Article | March 6, 2017

SMART Marketing Tactics For Small Biz

Source: RSPA
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VAR Marketing Mistakes

By Brenda McCurry, Vice President, Merchandising

Marketing can do a great job in helping you keep new business coming in and nurturing existing customer accounts. When you tie your marketing to growth in these accounts, future campaigns become smarter and your sales team is truly extended by your marketing efforts.

Knowing where to begin can be daunting, like boiling the proverbial ocean. Select a few areas where you can start and move forward from there. Even with tight budgets, there are some cost-effective tactics you can focus on while you build your case.

Here are a few that we like:

BLOGS: Blog content can drive site traffic, be repurposed into promotional content, and act as valuable reminders to your social media followers. Be concise, but they do need to be insightful. Focus on solving business challenges.

VIDEOS: Five years ago, we published a “how to” video that still ranks as one of our most clicked videos on our website. Videos are one of the best ways to tell a story to compel an audience to action.  Showcase some of your best expertise in a targeted video.

LINKEDIN: LinkedIn can be a great tool to help generate new opportunity. Take an in-depth look at all the features and functions available on the site and make a strategic decision whether you want to use it to recruit or to sell to achieve maximum success.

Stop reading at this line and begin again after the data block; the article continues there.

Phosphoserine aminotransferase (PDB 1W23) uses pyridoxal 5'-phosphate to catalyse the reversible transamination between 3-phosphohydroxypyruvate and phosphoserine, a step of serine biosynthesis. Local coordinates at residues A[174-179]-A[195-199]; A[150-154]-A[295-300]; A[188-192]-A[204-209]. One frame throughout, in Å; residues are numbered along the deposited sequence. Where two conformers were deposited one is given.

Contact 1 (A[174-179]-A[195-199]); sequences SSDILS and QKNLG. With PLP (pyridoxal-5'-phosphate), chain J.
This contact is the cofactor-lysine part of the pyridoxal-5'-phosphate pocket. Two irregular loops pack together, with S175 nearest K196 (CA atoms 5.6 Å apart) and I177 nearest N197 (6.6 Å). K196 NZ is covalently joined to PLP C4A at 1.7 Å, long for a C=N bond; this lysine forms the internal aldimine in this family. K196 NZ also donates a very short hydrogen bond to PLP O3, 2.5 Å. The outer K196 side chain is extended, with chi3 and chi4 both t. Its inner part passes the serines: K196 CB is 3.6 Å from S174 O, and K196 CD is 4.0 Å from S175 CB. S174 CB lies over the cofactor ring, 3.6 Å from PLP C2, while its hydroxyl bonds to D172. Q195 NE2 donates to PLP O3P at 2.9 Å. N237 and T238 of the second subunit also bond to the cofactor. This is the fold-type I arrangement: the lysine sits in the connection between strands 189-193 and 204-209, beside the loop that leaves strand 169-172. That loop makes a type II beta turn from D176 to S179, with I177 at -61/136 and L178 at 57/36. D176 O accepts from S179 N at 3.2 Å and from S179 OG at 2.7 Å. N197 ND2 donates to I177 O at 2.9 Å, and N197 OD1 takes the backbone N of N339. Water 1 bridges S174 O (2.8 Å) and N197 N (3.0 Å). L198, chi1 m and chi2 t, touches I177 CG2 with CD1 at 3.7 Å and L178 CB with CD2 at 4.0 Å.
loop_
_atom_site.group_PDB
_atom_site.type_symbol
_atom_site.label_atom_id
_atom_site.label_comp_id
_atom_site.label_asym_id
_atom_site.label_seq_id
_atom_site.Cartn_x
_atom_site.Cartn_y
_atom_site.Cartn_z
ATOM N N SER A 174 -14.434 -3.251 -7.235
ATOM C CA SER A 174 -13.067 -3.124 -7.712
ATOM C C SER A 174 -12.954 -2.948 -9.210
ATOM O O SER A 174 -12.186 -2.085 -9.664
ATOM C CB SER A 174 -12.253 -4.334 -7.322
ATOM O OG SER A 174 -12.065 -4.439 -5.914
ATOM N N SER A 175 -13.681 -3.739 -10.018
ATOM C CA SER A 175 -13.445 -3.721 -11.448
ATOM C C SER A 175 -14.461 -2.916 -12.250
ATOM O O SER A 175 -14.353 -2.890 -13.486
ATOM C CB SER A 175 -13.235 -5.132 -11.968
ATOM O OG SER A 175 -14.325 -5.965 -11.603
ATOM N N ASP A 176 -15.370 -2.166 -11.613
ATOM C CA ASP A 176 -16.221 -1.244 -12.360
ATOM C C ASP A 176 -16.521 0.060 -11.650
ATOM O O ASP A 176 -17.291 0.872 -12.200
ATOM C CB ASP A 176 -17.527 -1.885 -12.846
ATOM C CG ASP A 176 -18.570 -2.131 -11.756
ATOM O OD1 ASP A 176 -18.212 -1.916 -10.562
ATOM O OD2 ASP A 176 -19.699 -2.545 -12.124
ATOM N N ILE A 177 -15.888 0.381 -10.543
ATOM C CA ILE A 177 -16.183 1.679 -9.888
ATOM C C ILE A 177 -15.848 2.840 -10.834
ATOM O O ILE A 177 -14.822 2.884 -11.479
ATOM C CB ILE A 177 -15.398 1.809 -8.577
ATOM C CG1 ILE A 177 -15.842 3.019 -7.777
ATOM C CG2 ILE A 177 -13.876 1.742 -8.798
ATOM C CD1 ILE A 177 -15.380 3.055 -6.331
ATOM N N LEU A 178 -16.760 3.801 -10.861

REFERENCES: Use references from your best customers and add them to your website and marketing materials. Customer referrals will turn into word-of-mouth marketing internally by your sales staff and externally by your customer.

KEEP IN TOUCH: There is no better way to stand out from the competition than writing a personal note to your customers. People work with who they know, like and trust. Find reasons to stay in touch. Remember birthdays, send holiday cards and thank them for their business. Don't be afraid to send them an idea in a card.

To many resellers, MDF and co-op funds may be available through your vendor and distribution partners, if you are willing to give your vendors some due promotion. No matter how you plan to finance your marketing campaigns in the future, you should view marketing as an investment. And like a good investment, your dollars should work for you as an extension of your sales team, pushing prospects through the sales funnel until they are ready to make a purchase. Your marketing should also act as a brand advocate, informing others of how you can help them. If you can show success here, making future investments in marketing won’t feel so daunting.